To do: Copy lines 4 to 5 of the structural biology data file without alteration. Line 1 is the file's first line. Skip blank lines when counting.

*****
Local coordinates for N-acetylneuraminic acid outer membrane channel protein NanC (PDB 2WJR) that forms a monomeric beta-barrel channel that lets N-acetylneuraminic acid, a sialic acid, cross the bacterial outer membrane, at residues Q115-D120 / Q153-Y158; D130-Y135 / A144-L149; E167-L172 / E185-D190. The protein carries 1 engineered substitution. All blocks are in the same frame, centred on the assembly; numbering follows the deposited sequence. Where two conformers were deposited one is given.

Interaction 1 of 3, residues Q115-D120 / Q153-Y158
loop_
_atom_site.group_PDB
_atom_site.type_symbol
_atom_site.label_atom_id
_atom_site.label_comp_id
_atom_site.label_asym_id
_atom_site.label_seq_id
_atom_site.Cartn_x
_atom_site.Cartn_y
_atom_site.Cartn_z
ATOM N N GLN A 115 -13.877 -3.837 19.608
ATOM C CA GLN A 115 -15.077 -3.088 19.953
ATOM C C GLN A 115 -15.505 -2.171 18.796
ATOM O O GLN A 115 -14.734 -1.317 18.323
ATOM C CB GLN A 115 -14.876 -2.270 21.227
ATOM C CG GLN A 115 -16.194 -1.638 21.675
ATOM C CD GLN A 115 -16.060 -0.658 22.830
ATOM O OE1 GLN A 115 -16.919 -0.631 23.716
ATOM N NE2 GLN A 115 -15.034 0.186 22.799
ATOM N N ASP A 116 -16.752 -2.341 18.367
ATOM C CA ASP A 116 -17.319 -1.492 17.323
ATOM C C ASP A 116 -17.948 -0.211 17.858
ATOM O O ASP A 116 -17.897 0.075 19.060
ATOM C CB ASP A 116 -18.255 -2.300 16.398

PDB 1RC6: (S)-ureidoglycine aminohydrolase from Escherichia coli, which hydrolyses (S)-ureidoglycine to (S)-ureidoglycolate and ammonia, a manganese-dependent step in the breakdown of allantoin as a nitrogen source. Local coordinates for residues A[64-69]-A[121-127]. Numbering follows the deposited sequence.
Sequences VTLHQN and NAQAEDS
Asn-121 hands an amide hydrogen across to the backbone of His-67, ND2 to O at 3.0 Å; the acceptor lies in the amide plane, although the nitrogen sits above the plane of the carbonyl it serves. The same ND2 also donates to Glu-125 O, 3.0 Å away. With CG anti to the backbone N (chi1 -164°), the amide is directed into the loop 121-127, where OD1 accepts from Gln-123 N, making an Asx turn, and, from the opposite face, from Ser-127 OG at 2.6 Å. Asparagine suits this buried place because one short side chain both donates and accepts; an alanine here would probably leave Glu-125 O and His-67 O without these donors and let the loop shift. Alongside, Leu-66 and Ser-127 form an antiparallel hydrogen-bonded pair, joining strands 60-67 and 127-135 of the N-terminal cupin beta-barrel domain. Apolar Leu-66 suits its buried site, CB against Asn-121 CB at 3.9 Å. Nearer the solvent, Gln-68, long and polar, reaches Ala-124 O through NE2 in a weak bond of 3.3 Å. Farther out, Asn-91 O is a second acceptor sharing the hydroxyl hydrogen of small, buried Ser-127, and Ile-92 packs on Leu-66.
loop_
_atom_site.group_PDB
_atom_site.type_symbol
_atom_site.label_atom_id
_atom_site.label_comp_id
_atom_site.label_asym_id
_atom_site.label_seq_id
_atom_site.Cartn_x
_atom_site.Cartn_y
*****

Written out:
_atom_site.group_PDB
_atom_site.type_symbol